Fire crews both in the air and on the ground are making progress, but to contain this fire and prevent it from doubling back on the town of Idyllwild will take time.
Firefighters are concerned about the community of Pine Cove. They're telling residents there to be ready to go if the winds shift.
"We are expected some thunderstorms to come into the area this weekend, and the possibility of that happening, it could produce some downdraft winds, causing erratic fire behavior," said Chris Gaulding with the U.S. Forest Service.
Officials are also concerned about the column of smoke from the Mountain Fire, saying it could produce dry lightning. Officials are dealing with a changing and unpredictable fire.
"Fire sometimes creates its own fire weather, and today, our major concern is that the column of smoke is going to rise to about 30,000 feet in the air. If that happens, it's very possible that we would get lightning from our own fire smoke," said Tina Rose of Cal Fire.
Dry lightning plus dry vegetation could equal more fires, which is a major concern for crews and residents who decided to take their chances and stay behind.
"This morning, we have big chunks of burnt pine bark falling in our yard and piles of ash," said Robert Muir of Idyllwild.
Muir and his family chose not to evacuate, but they are watching the ridge closely and say they are packed and ready to go at a moment's notice.
Thousands of residents in Idyllwild and other nearby communities have been evacuated. Flames reached within two miles of the Palm Springs city limits on Thursday. The aerial fight continued overnight, which is something that hasn't happened in Southern California since the 1980s.
"Usually it cools down at night and we get more humidity. That hasn't happened," Rose said. "It's been burning like it's daytime for 72 hours in a row."
The fire started Monday in Mountain Center near the 243 and 74 highways. More than 4,100 homes are threatened by the fire, and an estimated 6,000 people have already left the area. Yellow tags mark which homes and businesses were evacuated.
Authorities say the wildfire was "human-caused," but it was unclear whether it was accidental or intentional.
Twenty-three structures have been destroyed, including seven homes. Fire officials said three mobile homes and three other residences were destroyed in Bonita Vista. In Pine Springs, one commercial building, a workshop, garage and cabin were destroyed. Eleven outbuildings and several vehicles also were destroyed.
More than 3,400 fire personnel are battling the wildfire. The cost of the firefighting efforts is estimated at $10.9 million.
Mandatory evacuation orders are in effect for residents in Idyllwild, Fern Valley and Trail Ends, the Andreas Canyon Club, south of Palm Canyon Drive in Palm Springs, Pine Springs and the Zen Mountain Center off of Apple Canyon Road. A voluntary evacuation order was issued for Pine Cove, where 700 homes are threatened.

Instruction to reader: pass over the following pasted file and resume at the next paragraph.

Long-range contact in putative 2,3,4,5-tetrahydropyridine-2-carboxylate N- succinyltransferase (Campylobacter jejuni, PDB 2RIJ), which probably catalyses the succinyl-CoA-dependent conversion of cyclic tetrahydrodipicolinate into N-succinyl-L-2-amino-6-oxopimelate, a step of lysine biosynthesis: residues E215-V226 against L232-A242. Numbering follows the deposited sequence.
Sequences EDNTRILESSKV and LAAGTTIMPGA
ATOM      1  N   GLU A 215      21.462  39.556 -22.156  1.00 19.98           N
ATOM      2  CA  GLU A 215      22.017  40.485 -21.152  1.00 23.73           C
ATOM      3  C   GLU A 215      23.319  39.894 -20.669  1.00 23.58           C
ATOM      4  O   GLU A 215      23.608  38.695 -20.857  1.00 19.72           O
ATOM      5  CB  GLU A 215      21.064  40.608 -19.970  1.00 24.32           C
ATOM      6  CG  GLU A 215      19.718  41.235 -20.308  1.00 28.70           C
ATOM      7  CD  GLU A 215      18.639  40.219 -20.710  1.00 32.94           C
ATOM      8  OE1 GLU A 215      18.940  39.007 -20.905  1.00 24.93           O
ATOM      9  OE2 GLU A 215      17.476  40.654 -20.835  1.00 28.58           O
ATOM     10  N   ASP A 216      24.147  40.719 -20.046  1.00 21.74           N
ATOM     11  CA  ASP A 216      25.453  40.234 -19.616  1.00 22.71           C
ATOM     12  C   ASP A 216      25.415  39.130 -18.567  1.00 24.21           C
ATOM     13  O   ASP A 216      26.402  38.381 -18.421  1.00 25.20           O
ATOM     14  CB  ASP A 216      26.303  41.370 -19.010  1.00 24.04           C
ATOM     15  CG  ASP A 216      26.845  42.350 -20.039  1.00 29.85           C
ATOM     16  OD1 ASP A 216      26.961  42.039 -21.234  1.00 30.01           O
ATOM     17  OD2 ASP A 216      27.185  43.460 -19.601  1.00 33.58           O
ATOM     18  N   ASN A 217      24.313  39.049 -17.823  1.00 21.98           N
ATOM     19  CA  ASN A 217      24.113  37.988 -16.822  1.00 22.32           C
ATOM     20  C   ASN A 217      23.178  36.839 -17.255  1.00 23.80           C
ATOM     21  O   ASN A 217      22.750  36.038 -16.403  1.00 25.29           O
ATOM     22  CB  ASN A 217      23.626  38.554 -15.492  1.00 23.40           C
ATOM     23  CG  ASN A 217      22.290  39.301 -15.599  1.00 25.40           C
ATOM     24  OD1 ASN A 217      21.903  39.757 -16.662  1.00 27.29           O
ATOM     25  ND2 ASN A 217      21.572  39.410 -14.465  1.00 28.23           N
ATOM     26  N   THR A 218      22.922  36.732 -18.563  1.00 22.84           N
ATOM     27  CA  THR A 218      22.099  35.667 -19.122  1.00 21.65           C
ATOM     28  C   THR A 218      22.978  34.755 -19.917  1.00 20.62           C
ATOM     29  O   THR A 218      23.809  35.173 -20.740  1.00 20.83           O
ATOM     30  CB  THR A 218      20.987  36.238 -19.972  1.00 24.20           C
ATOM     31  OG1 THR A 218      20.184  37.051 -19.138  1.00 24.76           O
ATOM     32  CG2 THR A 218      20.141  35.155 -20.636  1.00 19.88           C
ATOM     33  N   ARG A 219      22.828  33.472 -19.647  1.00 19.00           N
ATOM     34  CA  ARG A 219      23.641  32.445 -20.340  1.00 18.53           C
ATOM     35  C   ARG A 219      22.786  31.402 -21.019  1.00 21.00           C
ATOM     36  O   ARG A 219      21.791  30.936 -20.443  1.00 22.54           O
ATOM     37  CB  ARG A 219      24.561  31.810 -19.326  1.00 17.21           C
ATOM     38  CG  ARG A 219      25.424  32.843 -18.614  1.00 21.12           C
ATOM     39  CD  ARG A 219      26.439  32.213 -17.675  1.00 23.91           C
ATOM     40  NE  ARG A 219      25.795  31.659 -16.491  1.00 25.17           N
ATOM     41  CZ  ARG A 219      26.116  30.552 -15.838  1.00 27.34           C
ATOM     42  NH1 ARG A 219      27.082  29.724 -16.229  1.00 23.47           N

Camp Ronald McDonald and Camp Joe Sherman have been voluntarily evacuated due to health concerns related to air quality.
Residents have been allowed to return to the Apple Canyon, Bonita Vista, Fobes Canyon and Spring Canyon Ranch areas because the fire threat to those areas have diminished.
Meantime, the Riverside County Office of Emergency Services on Friday put out an advisory for residents in the Pine Springs Ranch and Zen Center telling them to boil their water due to contamination from the Mountain Fire. Officials say the problem should be resolved in the next two to three days.
Evacuation centers for residents and animals have been set up:
-Hemet High School, located at 41701 East Stetson Avenue in Hemet
-Hamilton High School, located at 57430 Mitchell Road in Anza
-Beaumont High School, located at 39139 Cherry Valley Boulevard in Beaumont
-San Jacinto Animal Shelter, located at 581 South Grand Avenue in San Jacinto
-Beaumont Civic Center (small animals), located at 550 E. 6th Street in Beaumont
Evacuated residents are encouraged to check in with the Red Cross in Anza at Hamilton High School so the Red Cross can help them with any needs.
A hard closure remains in place on Highway 243 from the intersection of State Highway 74 to the Idyllwild Nature Center, south of Pine Cove.
The Pacific Crest Trail is closed from Highway 74 north to Saddle Junction. All of the trails connection to the Pacific Crest Trail are closed as well, including South Ridge Trail, Carumba Trail, Spitler Peak Trail, Fobes Trail and Cedar Springs. Hurkey Creek County Camground, and all of the hiking and mountain biking trails out of Hurkey creek and May Valley are closed.